Is Hybrid radio the answer to the ultimate in-car audio experience | radioinfo

Is Hybrid radio the answer to the ultimate in-car audio experience

Monday 12 November, 2018

Last week came the announcement that the CRA and would be joining the BBC and NAB to put radio front and centre in car audio with DTS Connected Radio.
 
All in Media (AIM), part of the Xperi family, will assist in the development and radioinfo was able to ask AIM’s Senior Digital Producer, Richard Phelps, for his views on the development and on where the current state of play sits.
 
Richard says that hybrid radio is the answer to the ultimate question of the in-car radio experience and the industry is now looking at how the user will see radio on platforms that, even now, are hard to imagine.
 
He says “…with our relationships with the car companies we have an insight into what they are thinking.
 
“They are also asking radio, what do you want to do?
 
“It’s not a matter of should we include radios, but …we’d love radio to be in there and what do you want?
 
“And so part of the problem is how do we make the existing platform work really well on these new hybrid devices and connected car platforms and then how do we supplement that with richer experiences and engagement?
 
“The idea behind the connected radio platform is to make sure that when we have a platform that it allows radio broadcasters to be able to be in control of those experiences and gain a lot more insight on in-car experience.
 
“There’s so many things that are involved with it, it’s a lot of work, a lot of heavy lifting and you know the testing has just gotten under way so we’ll see how that goes.”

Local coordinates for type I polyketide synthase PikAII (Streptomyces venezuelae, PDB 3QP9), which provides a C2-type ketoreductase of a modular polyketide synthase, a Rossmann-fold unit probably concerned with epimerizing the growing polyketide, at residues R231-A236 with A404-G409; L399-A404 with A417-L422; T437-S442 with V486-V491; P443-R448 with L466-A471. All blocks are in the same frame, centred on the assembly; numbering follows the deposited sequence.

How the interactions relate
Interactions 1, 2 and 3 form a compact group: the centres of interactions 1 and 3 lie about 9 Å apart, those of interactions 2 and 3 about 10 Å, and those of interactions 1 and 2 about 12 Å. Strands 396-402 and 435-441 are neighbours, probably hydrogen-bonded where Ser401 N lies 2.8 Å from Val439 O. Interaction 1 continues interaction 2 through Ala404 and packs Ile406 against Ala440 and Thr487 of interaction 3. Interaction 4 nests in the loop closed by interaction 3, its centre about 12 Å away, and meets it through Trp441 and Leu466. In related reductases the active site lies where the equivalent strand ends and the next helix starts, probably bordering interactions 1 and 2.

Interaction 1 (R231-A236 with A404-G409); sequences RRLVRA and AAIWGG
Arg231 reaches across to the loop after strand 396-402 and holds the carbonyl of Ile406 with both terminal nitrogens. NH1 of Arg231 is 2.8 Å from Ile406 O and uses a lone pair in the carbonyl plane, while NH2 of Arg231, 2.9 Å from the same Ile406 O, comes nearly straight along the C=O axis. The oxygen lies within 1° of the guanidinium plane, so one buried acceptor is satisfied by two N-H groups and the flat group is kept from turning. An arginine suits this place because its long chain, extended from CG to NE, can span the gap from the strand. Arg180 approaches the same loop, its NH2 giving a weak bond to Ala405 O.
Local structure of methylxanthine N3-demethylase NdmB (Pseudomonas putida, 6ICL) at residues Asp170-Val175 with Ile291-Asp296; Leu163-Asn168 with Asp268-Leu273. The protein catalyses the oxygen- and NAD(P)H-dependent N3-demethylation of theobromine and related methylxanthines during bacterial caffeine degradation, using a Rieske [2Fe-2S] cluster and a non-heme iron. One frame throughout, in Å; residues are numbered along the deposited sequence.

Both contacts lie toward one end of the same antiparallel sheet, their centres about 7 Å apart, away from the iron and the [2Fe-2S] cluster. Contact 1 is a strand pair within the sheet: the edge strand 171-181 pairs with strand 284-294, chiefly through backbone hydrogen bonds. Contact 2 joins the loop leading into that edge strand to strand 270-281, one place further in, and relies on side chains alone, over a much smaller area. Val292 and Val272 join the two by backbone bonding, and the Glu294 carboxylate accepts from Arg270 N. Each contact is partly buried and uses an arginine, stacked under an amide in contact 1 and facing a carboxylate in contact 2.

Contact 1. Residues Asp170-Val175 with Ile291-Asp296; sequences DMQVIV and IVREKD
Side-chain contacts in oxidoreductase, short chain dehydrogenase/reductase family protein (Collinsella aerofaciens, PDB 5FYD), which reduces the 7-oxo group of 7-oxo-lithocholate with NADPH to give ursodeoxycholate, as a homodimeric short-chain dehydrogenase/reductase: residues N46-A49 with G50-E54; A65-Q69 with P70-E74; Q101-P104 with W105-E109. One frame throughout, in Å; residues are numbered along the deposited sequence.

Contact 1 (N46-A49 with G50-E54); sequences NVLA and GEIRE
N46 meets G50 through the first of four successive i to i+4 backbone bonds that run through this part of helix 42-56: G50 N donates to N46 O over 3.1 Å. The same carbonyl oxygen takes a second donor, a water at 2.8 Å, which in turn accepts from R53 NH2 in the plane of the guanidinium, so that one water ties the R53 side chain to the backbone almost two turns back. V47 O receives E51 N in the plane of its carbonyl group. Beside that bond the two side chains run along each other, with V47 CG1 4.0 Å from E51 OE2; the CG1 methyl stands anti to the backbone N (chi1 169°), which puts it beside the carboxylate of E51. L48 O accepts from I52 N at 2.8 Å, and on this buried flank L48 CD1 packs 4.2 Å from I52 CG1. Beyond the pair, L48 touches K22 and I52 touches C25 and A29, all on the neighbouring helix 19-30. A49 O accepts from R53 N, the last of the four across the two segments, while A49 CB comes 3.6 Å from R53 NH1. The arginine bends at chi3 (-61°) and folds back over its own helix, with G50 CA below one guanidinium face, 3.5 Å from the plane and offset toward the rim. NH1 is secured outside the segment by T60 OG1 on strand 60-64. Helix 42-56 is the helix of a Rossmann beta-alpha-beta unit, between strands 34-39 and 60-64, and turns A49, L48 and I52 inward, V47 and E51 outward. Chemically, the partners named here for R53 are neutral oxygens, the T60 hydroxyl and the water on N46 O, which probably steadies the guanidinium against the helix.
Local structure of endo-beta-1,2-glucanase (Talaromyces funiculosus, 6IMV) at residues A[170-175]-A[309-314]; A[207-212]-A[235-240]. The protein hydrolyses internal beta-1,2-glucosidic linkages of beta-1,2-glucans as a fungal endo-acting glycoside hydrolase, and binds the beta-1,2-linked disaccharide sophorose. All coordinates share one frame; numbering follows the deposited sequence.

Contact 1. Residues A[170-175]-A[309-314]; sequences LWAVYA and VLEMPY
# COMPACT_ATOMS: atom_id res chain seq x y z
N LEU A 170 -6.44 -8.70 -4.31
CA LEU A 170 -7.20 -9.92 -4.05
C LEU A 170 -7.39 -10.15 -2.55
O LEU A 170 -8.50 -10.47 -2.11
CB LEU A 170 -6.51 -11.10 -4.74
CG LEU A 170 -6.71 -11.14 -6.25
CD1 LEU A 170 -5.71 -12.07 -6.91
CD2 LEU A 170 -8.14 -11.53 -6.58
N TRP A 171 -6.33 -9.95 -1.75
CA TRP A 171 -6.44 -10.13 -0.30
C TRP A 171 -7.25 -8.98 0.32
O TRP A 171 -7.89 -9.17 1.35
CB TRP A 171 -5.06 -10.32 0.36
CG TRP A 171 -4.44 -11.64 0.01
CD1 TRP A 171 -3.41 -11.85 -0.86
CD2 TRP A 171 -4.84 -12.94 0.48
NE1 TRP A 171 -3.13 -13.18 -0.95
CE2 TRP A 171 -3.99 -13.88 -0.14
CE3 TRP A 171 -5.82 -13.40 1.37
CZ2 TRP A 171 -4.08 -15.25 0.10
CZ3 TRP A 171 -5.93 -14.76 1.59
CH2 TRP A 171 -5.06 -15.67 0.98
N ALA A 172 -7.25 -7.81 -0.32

In the full interview below, Richard talks about the new RadioApp, Hybrid Radio and the next move the CBAA and Community Radio should be thinking about

 

For more information about the DTS automotive business, visit www.xperi.com/futureofauto or www.dts.com

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Anthony The Koala
13 November 2018 - 1:37am
In a similar article on RadioPlayer's hybrid radio, source article, RadioInfo November 7, 2018, all RadioPlayer needs to do is to incorporate AM radio stations just as the DTS Connected Radio, source article "https://www.radioworld.com/tech-and-gear/xperi-will-showcase-dts-connected-radio-platform-at-ces, Jan 5, 2018.

The BBC are have been running the latest in-car version of RadioPlayer, source http://www.radioplayer.co.uk/blog/radioplayer-car-launch since 2017 and will be trialing DTS Connected Radio, sources, RadioInfo, 26 September 2018, and https://www.businesswire.com/news/home/20180925005483/en/Xperi-BBC-Collaborate-Enhance-In-Car-Radio-Listening .

At the moment a "seamless" connection between AM, FM, DAB and IP streams are based on the assumption of terrestrial transmission of signals. If one signal from say the AM (MW frequency) is not available, then either the DAB and/or IP streams should substitute. If one is in the middle of the nowhere, there would not be any reception.

Perhaps whatever form of hybrid radio, it could be extended to the reception of satellite radio. By the way some DAB radios have the capability of receiving L-Band satellite reception such as the 2009 model Pure Siesta bedside clock radio.

But why limit digital radio to DAB and incorporate Digital Radio Mondiale (DRM) into the hybrid radio mix?

Anyway If we said aside the business model (subscription) and non-DAB but digital technology of the US's XMSirius satellite radio, they too are developing IP stream-based apps with their service.

It could well that the future hybrid radio could be a competition between RadioPlayer, DTS connected radio and XMSirius. Will it be like the competing technologies of SQ vs Discrete quadraphonic of the 1970s with no winners, VHS vs Beta of the 1980s with VHS winning but now redundant, or like Blu-ray vs HD discs with blu-ray the winner?

Time will tell,

Regards
Anthony of exciting Belfield
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